For starters, the government could run out of money on Jan. 19. Even if lawmakers limp along past that deadline and avoid a government shutdown, they will get a second crack at it on Feb. 2.

Yes. Groundhog Day. 

You cannot make this stuff up. 

No Punxsutawney Phil, here. 

We’ll see if "Louisiana Mike" and "Brooklyn Chuck" can pull a marmot out of their hat to avert a shutdown. Otherwise, look for clues. If they see their shadows, the government may operate for six weeks on a Continuing Resolution. If they don’t see their shadows, the stopgap bill may only last for four. 

You think this is daft? Considering the perils of Congressional prognostication, you could do worse than relying on a soothsaying rodent from central Pennsylvania. 

The potential of a government shutdown will consume everything on Capitol Hill. 

Of course, some longtime Capitol Hill observers might suggest that they Velcro the border security/supplemental aid package onto one of the spending bills. House Speaker Mike Johnson, R-La., argued against that. But you never know, when you consider how few legislative trains might depart from the Congressional station early next year.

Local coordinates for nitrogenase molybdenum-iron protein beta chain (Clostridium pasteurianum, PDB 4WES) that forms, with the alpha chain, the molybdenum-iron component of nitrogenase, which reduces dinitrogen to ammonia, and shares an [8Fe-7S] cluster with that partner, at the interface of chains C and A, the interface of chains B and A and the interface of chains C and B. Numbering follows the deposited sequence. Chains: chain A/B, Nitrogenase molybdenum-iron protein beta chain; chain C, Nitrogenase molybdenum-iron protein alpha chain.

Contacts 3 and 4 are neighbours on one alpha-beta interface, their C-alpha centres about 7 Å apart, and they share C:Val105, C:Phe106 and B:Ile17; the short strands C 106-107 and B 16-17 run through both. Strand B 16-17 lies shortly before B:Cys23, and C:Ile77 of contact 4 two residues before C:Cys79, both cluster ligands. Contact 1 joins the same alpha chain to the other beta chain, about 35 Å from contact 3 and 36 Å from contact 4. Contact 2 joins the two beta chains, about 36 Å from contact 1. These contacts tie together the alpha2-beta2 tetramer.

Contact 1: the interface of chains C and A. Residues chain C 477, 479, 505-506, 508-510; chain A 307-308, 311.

The House will also delve into a potential impeachment of the president. That will demand significant oxygen on Capitol Hill. The House will likely hold a vote to hold Hunter Biden in contempt of Congress for failing to appear for a deposition before the Oversight Committee. Lawmakers still haven’t sorted out a potential plan to reform the foreign surveillance program commonly known as FISA. 

Any and all of this could sidetrack efforts to finish the border/supplemental package. 

And that’s if there’s ever a deal.

So, don’t bank on a vote right away in January. In fact, a Senate vote could come in late January or beyond.